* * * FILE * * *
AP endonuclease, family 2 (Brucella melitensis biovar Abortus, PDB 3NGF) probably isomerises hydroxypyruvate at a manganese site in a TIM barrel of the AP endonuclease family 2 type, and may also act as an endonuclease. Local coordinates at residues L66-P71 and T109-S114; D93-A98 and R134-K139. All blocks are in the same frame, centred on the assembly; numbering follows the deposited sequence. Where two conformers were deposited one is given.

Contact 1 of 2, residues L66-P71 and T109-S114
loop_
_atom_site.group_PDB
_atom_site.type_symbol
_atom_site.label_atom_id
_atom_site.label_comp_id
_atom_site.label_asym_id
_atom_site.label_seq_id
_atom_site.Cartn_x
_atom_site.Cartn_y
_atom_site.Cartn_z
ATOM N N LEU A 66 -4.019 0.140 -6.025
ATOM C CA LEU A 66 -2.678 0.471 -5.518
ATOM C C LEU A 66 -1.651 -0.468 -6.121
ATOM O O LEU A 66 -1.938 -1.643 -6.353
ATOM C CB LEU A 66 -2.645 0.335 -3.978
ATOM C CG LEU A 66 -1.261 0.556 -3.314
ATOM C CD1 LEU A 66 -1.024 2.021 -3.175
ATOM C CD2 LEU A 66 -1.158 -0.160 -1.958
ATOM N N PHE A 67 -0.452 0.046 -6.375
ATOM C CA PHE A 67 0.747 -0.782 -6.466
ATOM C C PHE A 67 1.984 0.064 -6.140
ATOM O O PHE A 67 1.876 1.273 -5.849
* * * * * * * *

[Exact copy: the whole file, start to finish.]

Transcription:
AP endonuclease, family 2 (Brucella melitensis biovar Abortus, PDB 3NGF) probably isomerises hydroxypyruvate at a manganese site in a TIM barrel of the AP endonuclease family 2 type, and may also act as an endonuclease. Local coordinates at residues L66-P71 and T109-S114; D93-A98 and R134-K139. All blocks are in the same frame, centred on the assembly; numbering follows the deposited sequence. Where two conformers were deposited one is given.

Contact 1 of 2, residues L66-P71 and T109-S114
loop_
_atom_site.group_PDB
_atom_site.type_symbol
_atom_site.label_atom_id
_atom_site.label_comp_id
_atom_site.label_asym_id
_atom_site.label_seq_id
_atom_site.Cartn_x
_atom_site.Cartn_y
_atom_site.Cartn_z
ATOM N N LEU A 66 -4.019 0.140 -6.025
ATOM C CA LEU A 66 -2.678 0.471 -5.518
ATOM C C LEU A 66 -1.651 -0.468 -6.121
ATOM O O LEU A 66 -1.938 -1.643 -6.353
ATOM C CB LEU A 66 -2.645 0.335 -3.978
ATOM C CG LEU A 66 -1.261 0.556 -3.314
ATOM C CD1 LEU A 66 -1.024 2.021 -3.175
ATOM C CD2 LEU A 66 -1.158 -0.160 -1.958
ATOM N N PHE A 67 -0.452 0.046 -6.375
ATOM C CA PHE A 67 0.747 -0.782 -6.466
ATOM C C PHE A 67 1.984 0.064 -6.140
ATOM O O PHE A 67 1.876 1.273 -5.849